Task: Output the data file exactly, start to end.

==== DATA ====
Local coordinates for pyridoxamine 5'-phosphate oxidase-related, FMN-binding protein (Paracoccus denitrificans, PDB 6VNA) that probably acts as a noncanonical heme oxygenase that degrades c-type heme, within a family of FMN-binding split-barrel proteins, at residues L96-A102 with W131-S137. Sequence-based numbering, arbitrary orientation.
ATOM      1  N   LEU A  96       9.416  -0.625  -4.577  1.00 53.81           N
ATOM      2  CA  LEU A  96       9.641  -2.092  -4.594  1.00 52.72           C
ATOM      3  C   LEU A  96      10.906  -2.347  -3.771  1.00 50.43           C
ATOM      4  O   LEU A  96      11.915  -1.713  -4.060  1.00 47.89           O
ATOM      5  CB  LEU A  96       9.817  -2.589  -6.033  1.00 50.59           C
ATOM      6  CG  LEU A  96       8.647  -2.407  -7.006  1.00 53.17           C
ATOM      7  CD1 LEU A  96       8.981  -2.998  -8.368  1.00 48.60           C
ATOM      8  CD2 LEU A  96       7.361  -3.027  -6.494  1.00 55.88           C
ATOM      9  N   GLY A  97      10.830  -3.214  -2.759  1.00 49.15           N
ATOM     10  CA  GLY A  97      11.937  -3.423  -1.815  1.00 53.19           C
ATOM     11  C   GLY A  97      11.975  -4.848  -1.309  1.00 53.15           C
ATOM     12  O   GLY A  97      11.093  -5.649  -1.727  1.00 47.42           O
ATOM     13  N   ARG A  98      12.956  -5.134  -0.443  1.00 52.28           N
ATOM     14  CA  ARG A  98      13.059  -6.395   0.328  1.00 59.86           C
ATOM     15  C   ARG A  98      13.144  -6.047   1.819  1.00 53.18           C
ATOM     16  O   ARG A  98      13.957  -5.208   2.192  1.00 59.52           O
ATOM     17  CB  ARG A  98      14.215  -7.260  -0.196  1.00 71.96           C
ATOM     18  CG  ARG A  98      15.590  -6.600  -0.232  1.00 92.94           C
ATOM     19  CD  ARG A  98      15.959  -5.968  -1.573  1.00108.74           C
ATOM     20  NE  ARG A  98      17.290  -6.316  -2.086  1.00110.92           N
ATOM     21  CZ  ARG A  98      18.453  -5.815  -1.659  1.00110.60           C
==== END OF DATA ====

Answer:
Local coordinates for pyridoxamine 5'-phosphate oxidase-related, FMN-binding protein (Paracoccus denitrificans, PDB 6VNA) that probably acts as a noncanonical heme oxygenase that degrades c-type heme, within a family of FMN-binding split-barrel proteins, at residues L96-A102 with W131-S137. Sequence-based numbering, arbitrary orientation.
ATOM      1  N   LEU A  96       9.416  -0.625  -4.577  1.00 53.81           N
ATOM      2  CA  LEU A  96       9.641  -2.092  -4.594  1.00 52.72           C
ATOM      3  C   LEU A  96      10.906  -2.347  -3.771  1.00 50.43           C
ATOM      4  O   LEU A  96      11.915  -1.713  -4.060  1.00 47.89           O
ATOM      5  CB  LEU A  96       9.817  -2.589  -6.033  1.00 50.59           C
ATOM      6  CG  LEU A  96       8.647  -2.407  -7.006  1.00 53.17           C
ATOM      7  CD1 LEU A  96       8.981  -2.998  -8.368  1.00 48.60           C
ATOM      8  CD2 LEU A  96       7.361  -3.027  -6.494  1.00 55.88           C
ATOM      9  N   GLY A  97      10.830  -3.214  -2.759  1.00 49.15           N
ATOM     10  CA  GLY A  97      11.937  -3.423  -1.815  1.00 53.19           C
ATOM     11  C   GLY A  97      11.975  -4.848  -1.309  1.00 53.15           C
ATOM     12  O   GLY A  97      11.093  -5.649  -1.727  1.00 47.42           O
ATOM     13  N   ARG A  98      12.956  -5.134  -0.443  1.00 52.28           N
ATOM     14  CA  ARG A  98      13.059  -6.395   0.328  1.00 59.86           C
ATOM     15  C   ARG A  98      13.144  -6.047   1.819  1.00 53.18           C
ATOM     16  O   ARG A  98      13.957  -5.208   2.192  1.00 59.52           O
ATOM     17  CB  ARG A  98      14.215  -7.260  -0.196  1.00 71.96           C
ATOM     18  CG  ARG A  98      15.590  -6.600  -0.232  1.00 92.94           C
ATOM     19  CD  ARG A  98      15.959  -5.968  -1.573  1.00108.74           C
ATOM     20  NE  ARG A  98      17.290  -6.316  -2.086  1.00110.92           N
ATOM     21  CZ  ARG A  98      18.453  -5.815  -1.659  1.00110.60           C